Vibrant greens and pinks dancing around the sky. Running, walking, twirling, disappearing, and reappearing on the other end of sight moments later. If you are lucky maybe you will spot reds, purples or even whites. This are the Northern Lights in Alaska.
And this is magic in the real world.
Table of Contents
Ever since I first watched The Polar Express at 7 years old, I have been captivated by the thought of these lights. In recent years, I took even more interest in the chase for Aurora Borealis, or the Northern Lights. I joined Facebook groups, downloaded forecast apps, and researched everything there was to know. I spent many late nights researching ways for this to become my reality.
However, very few people get to experience this natural phenomenon.
In early September 2021, I saw those lights dancing in Denali National Park, Alaska. And they are worth the hype.
I want to share everything I have learned about how to see the Northern lights, and specifically how to see them in Alaska. This is your ultimate guide to seeing northern lights in Alaska.
What are the Northern Lights?
The northern lights are a natural phenomenon that occurs at both the north and south poles. In simple terms, the lights are caused by charged particles from the sun being released and colliding with Earth’s atmospheric gas.
This happens in the article circle, which makes Alaska one of the best places in the world to spot the lights. But if you are able to make it up north anywhere in the world, the rules to seeing the lights remain the same.
What Does It Take to See the Northern Lights in Alaska?
There’s a reason the Northern Lights are on so many people’s bucket list and so few are able to experience them. It takes a perfect storm of events to make it happen. Here is what I have learned over the years.
A dark sky is a necessity to catch the lights. They are only visible to the naked eye in the total darkness of the night sky. Get away from light pollution and head out at dark.
The Northern Lights dance around way above the clouds. Clear weather is a necessity. Nonetheless, if you can see the stars you will be able to see the Northern Lights
While it is possible to see the Northern Lights in the continental United States or more southern parts of Europe it is quite rare. Undoubtedly, the best Northern Light hunting can be done in the “Auroral Oval”, aka the Artice Circle.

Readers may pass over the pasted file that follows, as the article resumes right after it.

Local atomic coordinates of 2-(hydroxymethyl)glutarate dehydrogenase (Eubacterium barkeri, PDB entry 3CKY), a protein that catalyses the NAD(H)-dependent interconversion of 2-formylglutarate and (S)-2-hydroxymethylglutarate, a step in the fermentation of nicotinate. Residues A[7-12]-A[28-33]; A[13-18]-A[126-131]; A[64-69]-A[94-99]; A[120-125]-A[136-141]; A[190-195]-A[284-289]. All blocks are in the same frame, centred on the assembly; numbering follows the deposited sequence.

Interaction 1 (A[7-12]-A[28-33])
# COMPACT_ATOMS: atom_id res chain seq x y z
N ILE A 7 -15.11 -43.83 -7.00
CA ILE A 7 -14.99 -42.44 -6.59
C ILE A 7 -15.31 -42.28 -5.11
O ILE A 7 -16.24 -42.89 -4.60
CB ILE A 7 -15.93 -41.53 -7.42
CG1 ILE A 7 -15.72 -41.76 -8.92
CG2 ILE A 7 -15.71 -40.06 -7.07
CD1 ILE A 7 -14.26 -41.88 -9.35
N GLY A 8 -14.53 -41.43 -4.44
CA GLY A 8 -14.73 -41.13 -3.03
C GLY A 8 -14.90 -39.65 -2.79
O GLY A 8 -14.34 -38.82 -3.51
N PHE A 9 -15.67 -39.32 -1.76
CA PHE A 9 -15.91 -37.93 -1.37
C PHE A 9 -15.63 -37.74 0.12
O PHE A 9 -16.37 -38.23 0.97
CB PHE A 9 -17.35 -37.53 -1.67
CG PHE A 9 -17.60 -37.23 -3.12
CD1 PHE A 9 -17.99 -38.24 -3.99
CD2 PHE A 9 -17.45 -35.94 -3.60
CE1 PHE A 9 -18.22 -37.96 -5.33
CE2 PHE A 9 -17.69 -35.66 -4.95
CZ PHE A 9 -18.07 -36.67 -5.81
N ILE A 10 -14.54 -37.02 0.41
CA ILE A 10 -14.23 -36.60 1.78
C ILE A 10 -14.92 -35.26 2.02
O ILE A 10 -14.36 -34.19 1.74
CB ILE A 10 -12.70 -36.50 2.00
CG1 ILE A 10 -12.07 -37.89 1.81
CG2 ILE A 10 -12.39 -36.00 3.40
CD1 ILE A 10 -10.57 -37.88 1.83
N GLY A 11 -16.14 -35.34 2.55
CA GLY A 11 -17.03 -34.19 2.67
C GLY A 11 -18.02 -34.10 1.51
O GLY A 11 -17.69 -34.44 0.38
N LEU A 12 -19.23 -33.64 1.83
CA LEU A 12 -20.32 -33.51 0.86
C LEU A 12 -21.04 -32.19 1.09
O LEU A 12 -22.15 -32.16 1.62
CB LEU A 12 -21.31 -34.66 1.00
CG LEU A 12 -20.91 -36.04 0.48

Undoubtedly, Alaska, Northern Canada, Iceland, Norway, Sweden, and Finland are the best spots to plan a northern lights vacation.
Best Time of Year to See the Northern Lights in Alaska?
If it is dark, the lights are out every night in Alaska.
Aurora viewing in Alaska is from September-April. Importantly, anytime within these months, Alaska experiences darkness making the lights visible.
A common myth about the lights is it has to be cold outside to see the lights. In fact, people say the colder it is outside, the better the conditions!
This is NOT true.
The lights are visible when it is dark outside, and it gets dark in Alaska in the winter. I experienced the lights in early September in sweatpants and a light coat on the outside.
Outside temperatures do not matter, darkness does.
Best Places to See the Northern Lights In Alaska?
The Northern Lights can be seen throughout the entire state of Alaska when conditions are right. So, here are the best places I have found to see the lights.
Fairbanks for Northern Lights in Alaska
The Northern Lights are out every night in Fairbanks if conditions are right. However, you can travel to these places to have the best opportunity to see the lights.
Chena Lake – located about 30 minutes south of Fairbanks at the North Pole.
Cleary Summit – 30 minutes north of Fairbanks.
Anywhere on the outside of town away from lights
Denali National Park for Northern Lights in Alaska
Additionally, Denali National Park is a fantastic spot to catch the light due to the lack of light pollution.